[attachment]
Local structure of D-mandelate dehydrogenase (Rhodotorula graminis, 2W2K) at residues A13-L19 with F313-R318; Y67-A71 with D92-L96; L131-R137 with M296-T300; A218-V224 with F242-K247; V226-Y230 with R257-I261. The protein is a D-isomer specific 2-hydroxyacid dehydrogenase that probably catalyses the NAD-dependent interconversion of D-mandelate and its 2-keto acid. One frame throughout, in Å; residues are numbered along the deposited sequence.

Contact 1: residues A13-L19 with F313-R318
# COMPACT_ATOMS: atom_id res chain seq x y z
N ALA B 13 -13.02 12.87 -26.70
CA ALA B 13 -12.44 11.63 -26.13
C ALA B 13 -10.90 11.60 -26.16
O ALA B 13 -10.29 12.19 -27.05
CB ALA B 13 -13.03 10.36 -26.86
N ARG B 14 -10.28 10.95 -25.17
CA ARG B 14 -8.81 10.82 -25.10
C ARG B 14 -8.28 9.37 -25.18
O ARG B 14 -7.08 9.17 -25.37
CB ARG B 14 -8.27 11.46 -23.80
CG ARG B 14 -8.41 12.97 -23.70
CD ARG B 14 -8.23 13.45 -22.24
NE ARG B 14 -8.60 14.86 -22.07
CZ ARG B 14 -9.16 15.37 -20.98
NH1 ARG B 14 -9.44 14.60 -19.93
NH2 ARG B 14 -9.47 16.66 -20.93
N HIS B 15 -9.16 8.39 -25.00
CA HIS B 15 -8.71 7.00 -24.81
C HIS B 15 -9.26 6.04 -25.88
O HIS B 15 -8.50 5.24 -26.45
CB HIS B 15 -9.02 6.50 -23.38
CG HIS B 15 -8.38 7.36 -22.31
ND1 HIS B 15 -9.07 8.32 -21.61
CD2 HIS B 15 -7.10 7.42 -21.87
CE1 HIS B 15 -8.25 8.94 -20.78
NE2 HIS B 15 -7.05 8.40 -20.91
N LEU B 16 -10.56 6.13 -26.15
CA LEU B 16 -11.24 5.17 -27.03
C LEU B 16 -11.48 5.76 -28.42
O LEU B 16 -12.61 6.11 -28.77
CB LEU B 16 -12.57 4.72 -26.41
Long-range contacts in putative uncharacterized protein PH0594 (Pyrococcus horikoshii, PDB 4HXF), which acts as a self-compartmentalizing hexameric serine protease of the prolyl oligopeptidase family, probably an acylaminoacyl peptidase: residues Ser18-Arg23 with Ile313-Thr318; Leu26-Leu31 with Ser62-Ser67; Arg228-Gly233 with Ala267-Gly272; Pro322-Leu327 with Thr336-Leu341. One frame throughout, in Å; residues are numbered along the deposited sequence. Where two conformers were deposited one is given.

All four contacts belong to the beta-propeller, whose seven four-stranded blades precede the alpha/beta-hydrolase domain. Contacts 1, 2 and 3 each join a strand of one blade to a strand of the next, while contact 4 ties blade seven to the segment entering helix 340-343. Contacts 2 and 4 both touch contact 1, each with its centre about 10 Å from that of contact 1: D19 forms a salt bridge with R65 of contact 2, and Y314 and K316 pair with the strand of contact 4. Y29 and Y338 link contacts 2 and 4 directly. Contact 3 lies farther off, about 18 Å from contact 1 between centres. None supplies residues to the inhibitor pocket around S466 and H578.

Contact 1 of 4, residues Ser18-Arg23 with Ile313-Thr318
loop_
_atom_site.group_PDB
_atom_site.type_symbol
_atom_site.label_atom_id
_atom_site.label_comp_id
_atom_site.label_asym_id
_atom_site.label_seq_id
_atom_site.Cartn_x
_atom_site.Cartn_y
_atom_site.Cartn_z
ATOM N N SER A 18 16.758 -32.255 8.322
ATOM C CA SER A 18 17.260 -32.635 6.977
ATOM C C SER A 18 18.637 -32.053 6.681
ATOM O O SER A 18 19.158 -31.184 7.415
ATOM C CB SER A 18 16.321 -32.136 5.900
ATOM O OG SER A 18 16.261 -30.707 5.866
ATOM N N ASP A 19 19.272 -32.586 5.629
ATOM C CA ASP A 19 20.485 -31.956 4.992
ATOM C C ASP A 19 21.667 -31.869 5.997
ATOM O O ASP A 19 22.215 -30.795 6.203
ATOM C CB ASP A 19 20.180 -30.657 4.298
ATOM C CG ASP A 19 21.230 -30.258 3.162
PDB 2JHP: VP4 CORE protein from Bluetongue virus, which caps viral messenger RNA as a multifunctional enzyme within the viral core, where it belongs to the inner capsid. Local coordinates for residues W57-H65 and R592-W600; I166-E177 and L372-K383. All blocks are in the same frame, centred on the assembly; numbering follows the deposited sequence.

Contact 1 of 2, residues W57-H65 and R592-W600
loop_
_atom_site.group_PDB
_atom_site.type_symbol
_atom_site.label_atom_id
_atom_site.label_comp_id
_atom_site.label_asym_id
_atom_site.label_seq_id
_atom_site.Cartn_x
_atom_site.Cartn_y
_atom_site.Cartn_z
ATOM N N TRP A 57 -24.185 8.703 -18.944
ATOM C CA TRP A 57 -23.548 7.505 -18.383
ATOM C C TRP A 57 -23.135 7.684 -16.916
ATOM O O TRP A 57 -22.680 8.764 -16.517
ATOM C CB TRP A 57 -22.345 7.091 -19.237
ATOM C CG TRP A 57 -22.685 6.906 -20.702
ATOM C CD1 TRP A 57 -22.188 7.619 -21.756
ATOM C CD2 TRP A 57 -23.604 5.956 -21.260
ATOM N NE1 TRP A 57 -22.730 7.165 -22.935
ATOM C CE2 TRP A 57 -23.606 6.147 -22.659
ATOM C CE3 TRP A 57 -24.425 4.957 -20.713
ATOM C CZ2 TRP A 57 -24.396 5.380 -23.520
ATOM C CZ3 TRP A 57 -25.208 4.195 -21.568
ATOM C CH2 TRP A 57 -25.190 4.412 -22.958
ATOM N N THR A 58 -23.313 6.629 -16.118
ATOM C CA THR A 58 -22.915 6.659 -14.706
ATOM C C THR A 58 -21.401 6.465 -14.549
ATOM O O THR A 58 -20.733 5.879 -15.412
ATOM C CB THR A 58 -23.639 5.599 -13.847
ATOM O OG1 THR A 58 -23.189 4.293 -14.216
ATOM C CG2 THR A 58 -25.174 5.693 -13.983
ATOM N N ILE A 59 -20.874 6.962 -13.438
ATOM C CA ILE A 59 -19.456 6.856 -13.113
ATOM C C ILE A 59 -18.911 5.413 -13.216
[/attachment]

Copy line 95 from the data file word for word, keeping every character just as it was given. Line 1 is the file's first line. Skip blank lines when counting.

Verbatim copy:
ATOM C C ILE A 59 -18.911 5.413 -13.216